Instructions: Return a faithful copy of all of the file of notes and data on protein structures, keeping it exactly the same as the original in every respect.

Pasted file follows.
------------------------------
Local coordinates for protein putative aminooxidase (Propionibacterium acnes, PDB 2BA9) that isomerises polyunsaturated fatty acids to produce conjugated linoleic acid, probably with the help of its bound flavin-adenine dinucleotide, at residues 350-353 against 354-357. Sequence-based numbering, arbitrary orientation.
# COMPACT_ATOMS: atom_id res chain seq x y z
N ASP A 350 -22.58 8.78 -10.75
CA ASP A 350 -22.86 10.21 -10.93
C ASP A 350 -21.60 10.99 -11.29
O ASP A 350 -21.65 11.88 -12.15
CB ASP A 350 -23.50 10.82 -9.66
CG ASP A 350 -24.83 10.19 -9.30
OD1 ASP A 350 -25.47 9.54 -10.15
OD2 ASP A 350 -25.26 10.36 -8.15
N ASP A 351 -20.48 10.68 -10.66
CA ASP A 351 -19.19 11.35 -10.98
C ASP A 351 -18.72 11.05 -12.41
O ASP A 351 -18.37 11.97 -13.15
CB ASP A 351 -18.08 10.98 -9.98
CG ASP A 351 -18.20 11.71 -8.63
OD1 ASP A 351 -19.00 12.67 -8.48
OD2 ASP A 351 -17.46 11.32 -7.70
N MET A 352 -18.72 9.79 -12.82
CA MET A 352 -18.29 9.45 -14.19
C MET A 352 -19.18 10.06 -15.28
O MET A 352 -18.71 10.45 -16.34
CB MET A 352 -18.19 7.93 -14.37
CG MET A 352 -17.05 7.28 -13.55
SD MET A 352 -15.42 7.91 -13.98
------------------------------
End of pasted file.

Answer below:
Local coordinates for protein putative aminooxidase (Propionibacterium acnes, PDB 2BA9) that isomerises polyunsaturated fatty acids to produce conjugated linoleic acid, probably with the help of its bound flavin-adenine dinucleotide, at residues 350-353 against 354-357. Sequence-based numbering, arbitrary orientation.
# COMPACT_ATOMS: atom_id res chain seq x y z
N ASP A 350 -22.58 8.78 -10.75
CA ASP A 350 -22.86 10.21 -10.93
C ASP A 350 -21.60 10.99 -11.29
O ASP A 350 -21.65 11.88 -12.15
CB ASP A 350 -23.50 10.82 -9.66
CG ASP A 350 -24.83 10.19 -9.30
OD1 ASP A 350 -25.47 9.54 -10.15
OD2 ASP A 350 -25.26 10.36 -8.15
N ASP A 351 -20.48 10.68 -10.66
CA ASP A 351 -19.19 11.35 -10.98
C ASP A 351 -18.72 11.05 -12.41
O ASP A 351 -18.37 11.97 -13.15
CB ASP A 351 -18.08 10.98 -9.98
CG ASP A 351 -18.20 11.71 -8.63
OD1 ASP A 351 -19.00 12.67 -8.48
OD2 ASP A 351 -17.46 11.32 -7.70
N MET A 352 -18.72 9.79 -12.82
CA MET A 352 -18.29 9.45 -14.19
C MET A 352 -19.18 10.06 -15.28
O MET A 352 -18.71 10.45 -16.34
CB MET A 352 -18.19 7.93 -14.37
CG MET A 352 -17.05 7.28 -13.55
SD MET A 352 -15.42 7.91 -13.98